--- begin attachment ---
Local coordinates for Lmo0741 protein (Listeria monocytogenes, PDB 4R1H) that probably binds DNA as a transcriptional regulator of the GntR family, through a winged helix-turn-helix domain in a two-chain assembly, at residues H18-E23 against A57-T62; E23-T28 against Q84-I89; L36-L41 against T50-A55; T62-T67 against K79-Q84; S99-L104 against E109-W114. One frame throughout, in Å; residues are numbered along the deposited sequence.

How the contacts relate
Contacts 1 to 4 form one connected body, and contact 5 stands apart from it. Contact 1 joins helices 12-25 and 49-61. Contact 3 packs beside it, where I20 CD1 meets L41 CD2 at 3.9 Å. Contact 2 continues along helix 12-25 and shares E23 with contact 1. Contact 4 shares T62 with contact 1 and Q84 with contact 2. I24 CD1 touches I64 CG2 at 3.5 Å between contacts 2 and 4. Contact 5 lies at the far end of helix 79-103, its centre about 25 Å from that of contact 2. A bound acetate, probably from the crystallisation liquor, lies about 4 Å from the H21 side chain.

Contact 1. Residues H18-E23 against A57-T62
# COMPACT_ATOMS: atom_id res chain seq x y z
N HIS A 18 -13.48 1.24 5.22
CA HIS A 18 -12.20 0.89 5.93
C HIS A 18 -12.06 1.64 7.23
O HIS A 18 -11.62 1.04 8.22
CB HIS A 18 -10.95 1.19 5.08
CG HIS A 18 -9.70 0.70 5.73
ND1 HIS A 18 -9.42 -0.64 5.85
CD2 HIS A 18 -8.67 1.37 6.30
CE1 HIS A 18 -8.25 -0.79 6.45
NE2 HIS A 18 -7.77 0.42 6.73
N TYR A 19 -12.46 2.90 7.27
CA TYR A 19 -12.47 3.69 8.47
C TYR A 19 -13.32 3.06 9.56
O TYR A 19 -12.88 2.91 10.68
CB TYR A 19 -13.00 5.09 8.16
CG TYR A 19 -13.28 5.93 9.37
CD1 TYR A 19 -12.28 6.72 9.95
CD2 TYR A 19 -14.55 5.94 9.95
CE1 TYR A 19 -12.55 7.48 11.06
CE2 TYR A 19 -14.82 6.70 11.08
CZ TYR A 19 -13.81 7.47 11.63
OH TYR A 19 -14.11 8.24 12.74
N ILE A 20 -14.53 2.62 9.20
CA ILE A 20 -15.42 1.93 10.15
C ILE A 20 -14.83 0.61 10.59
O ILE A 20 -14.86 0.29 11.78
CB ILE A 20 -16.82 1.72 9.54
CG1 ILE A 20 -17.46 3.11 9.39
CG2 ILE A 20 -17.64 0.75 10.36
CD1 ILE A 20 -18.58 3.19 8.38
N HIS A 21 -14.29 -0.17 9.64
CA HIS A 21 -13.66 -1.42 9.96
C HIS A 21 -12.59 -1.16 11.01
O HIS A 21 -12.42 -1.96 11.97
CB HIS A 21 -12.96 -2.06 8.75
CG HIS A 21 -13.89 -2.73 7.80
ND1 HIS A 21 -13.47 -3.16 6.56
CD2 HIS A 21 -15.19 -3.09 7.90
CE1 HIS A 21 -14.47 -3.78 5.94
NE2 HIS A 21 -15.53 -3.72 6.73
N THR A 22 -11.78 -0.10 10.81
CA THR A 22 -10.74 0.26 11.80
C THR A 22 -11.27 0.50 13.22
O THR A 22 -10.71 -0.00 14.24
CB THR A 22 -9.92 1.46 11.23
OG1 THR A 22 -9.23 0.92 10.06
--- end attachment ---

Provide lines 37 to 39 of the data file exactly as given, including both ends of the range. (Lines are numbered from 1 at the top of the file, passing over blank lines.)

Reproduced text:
CA HIS A 21 -13.66 -1.42 9.96
C HIS A 21 -12.59 -1.16 11.01
O HIS A 21 -12.42 -1.96 11.97